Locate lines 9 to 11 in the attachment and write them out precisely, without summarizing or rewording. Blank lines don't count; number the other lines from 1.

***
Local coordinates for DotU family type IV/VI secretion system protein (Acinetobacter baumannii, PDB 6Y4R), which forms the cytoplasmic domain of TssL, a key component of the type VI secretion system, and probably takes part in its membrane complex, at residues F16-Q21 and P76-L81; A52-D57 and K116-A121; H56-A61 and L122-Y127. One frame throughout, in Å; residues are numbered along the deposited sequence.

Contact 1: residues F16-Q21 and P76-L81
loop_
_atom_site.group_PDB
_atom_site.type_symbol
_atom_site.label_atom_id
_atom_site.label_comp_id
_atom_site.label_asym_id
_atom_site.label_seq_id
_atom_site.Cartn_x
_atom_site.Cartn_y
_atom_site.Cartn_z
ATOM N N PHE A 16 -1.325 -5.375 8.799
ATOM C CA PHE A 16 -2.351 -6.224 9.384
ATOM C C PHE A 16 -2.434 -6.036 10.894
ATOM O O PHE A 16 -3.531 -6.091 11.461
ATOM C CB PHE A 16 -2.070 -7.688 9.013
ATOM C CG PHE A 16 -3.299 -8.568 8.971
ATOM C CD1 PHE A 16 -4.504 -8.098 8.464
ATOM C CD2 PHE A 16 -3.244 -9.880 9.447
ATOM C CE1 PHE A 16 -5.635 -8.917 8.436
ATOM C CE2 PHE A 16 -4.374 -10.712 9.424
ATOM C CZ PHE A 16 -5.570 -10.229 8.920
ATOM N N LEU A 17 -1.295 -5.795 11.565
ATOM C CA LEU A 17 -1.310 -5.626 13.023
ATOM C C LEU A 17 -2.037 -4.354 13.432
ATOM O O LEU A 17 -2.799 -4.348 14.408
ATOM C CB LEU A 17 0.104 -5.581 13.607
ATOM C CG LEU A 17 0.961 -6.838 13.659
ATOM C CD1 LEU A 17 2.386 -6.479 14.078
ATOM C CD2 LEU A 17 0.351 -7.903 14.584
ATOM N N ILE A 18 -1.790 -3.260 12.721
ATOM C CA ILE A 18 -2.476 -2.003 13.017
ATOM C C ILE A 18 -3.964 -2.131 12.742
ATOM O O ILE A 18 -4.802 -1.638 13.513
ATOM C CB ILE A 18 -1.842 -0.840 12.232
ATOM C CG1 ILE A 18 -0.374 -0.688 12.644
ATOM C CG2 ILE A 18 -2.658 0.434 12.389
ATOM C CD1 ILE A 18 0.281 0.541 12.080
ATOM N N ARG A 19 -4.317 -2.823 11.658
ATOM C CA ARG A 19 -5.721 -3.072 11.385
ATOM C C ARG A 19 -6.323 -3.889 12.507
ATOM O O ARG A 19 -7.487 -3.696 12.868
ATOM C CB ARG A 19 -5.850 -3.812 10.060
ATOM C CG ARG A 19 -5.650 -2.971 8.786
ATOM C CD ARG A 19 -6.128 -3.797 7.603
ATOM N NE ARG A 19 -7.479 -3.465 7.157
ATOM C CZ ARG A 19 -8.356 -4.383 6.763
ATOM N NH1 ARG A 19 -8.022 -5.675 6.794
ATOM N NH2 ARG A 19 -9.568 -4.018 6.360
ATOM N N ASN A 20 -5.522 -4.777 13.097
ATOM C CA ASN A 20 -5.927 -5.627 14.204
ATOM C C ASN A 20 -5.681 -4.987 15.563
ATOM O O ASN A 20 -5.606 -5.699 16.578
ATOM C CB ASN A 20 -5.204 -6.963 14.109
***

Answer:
_atom_site.label_seq_id
_atom_site.Cartn_x
_atom_site.Cartn_y